Racecourses are hot-spots of superstition. Everywhere people are seeking signs, portents and omens to steer them in the direction of a winner.
The earnest student of racing form, often scornful of fellow racegoers who back horses because they like the names, or dreamt the numbers, will probably be secretly wearing a “lucky hat” or making sure he doesn’t have any inauspicious R50 notes in his wallet.
Even the great South African trainer of yore Terrance Millard, winner of six Durban Julys and a man who meticulously and scientifically prepared horses for the optimum run, confessed to employing a finishing touch of wearing his lucky socks on race days.
Former trainer Dylan Cunha firmly believes his 2007 Summer Cup victory with Strategic News was thanks to his talismanic underpants – which by then were a tad ragged after years of bringing him good fortune.
Perhaps the most common superstition in racing is the colour green – a no-no for millions of fans around the world. They won’t wear a fleck of green and are unlikely to back a horse carrying green silks.
A few years ago, a horse owner in Johannesburg moved his horses away from a trainer when the latter bought himself a smart new green SUV.
However, someone once looked into the 180-year history of the Grand National, the UK’s famous jumps race, and found that 40% of the winners had jockeys wearing jackets of green or blue (also a jinx for some).
In racing-mad Hong Kong, red is very auspicious, which is why it features in so many owners’ colours. The number eight is the Chinese lucky number, but on UK and US tracks it tends to be seven. Who got the sums wrong?
Anywhere in the world, whatever you do, do not wish fellow racegoers “good luck”. Even in jest – they won’t see the funny side of it.
If an acquaintance seems to be avoiding you on course, let him or her be, they are probably on a winning streak, “in the zone”, and don’t want to break the spell by engaging in small talk.
Keeping a routine is human nature, but it’s ridiculously heightened at the races. Always buy a card from the same vendor, sit in the same seat, bet with a particular bookmaker, don’t go near the bar, etc.
However, when tried-and-tested items of faith don’t seem to be working the time arrives for “slump busters” – chuck out the careful, form-based wagering systems; back horses because of funny names, and hit the pub.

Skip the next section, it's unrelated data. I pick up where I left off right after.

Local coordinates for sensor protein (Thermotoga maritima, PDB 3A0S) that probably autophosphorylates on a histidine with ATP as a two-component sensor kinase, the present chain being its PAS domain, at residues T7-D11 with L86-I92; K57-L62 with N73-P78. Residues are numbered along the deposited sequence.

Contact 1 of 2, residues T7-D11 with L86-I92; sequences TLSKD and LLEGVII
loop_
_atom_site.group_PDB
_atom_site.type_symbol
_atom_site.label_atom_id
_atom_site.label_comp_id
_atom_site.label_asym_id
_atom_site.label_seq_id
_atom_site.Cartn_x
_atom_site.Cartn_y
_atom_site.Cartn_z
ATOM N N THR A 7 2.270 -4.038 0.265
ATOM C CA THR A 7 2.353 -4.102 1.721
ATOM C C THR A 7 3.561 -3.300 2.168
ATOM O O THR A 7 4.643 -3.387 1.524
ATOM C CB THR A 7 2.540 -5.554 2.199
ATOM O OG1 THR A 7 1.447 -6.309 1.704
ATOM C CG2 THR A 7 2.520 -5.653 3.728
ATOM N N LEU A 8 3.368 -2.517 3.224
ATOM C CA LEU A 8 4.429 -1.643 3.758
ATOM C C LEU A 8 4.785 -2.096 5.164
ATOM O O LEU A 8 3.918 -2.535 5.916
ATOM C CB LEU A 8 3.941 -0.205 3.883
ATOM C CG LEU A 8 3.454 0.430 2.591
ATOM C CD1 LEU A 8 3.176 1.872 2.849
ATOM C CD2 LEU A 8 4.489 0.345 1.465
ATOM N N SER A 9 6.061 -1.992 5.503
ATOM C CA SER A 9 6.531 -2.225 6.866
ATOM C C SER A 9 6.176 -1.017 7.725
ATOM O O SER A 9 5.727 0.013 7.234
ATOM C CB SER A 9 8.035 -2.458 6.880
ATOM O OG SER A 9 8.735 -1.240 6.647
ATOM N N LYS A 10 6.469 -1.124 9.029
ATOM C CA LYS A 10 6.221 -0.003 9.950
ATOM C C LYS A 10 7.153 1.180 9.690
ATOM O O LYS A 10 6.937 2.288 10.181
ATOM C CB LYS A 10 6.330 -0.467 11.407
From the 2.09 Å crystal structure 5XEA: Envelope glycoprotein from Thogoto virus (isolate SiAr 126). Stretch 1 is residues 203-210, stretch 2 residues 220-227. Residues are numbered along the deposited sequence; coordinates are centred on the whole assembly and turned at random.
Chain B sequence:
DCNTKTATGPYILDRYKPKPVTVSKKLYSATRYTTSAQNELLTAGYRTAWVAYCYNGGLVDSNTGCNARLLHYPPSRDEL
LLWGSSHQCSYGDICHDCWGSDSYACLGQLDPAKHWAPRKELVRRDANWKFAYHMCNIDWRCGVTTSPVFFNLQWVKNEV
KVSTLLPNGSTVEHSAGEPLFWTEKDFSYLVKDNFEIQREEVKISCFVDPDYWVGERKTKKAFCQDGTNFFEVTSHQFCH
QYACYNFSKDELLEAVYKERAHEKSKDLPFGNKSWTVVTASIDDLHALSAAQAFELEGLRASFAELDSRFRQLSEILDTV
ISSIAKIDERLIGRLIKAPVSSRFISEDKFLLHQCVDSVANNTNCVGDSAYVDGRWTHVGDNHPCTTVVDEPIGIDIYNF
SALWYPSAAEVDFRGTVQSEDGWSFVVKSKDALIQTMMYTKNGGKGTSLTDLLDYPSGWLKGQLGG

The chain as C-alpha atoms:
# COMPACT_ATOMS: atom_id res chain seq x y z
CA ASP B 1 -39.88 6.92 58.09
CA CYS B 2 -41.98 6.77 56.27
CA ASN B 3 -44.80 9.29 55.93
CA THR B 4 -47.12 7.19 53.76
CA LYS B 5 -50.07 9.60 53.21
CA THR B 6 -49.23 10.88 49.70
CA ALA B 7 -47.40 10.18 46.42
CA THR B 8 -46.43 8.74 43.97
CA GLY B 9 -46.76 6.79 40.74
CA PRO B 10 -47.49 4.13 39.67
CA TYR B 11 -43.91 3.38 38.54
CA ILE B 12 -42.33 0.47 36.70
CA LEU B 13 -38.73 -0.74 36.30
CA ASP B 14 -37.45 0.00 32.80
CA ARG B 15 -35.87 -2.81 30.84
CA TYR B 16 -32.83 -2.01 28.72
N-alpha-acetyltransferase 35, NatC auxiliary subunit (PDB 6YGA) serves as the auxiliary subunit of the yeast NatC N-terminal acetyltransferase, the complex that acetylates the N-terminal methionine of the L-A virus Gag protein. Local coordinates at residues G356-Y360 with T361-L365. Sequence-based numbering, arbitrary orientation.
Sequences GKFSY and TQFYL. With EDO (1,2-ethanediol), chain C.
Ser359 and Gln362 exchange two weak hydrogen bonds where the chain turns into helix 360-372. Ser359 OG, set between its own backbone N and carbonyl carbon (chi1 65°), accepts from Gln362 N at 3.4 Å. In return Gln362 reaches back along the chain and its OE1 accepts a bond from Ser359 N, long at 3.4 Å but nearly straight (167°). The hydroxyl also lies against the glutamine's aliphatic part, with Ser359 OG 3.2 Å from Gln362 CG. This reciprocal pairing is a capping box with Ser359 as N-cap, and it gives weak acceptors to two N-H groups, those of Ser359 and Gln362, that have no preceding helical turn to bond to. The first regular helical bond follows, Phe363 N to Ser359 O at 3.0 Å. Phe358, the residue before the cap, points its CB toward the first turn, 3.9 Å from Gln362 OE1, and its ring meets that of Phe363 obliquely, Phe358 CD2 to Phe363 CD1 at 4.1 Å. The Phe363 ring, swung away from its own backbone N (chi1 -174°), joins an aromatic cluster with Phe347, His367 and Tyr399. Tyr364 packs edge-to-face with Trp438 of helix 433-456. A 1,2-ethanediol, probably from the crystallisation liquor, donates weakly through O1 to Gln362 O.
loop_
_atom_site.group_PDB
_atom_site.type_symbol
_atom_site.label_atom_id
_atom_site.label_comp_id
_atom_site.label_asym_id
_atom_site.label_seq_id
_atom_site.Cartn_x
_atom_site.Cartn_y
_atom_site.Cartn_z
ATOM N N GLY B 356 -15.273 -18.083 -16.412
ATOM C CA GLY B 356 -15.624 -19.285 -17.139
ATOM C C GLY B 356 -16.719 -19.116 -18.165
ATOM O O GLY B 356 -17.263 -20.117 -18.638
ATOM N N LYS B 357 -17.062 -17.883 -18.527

Betting tickets get a lot of attention. They must be bought from tote windows with even numbers, or perhaps female operators with red hair. Until that clever strategy proves a losing one and the plan must change – odd numbers and male operators with glasses.
Where one puts tickets for safekeeping is of magical significance. Some punters tuck them into their banknotes, because money attracts money. Others give a particular pocket a try – until it proves unfruitful and another one gets a chance to show its worth. Never, ever put a newly bought or “live” ticket anywhere near an old losing one. Are you crazy?
Many racing enthusiasts say they must stare intently at runners in the parade ring in order to assess fitness and mental preparedness. But often they are just seeking out the one with one white sock, which is certain to win. One with four white socks, of course, must not be touched with a barge pole.
Scrutiny in the ring might even uncover a runner with a “Prophet’s Thumbprint” – an indentation on the neck that legend says is a blessing. Trouble is, many horses with this strange birthmark are not very good at galloping.
Nonetheless, it is well worth having a good look at horses pre-race. For if one lifts its tail and drops a hefty, steaming turd, you’re strongly advised to make a bee-line for the bookies and lay a hefty, steaming wager.
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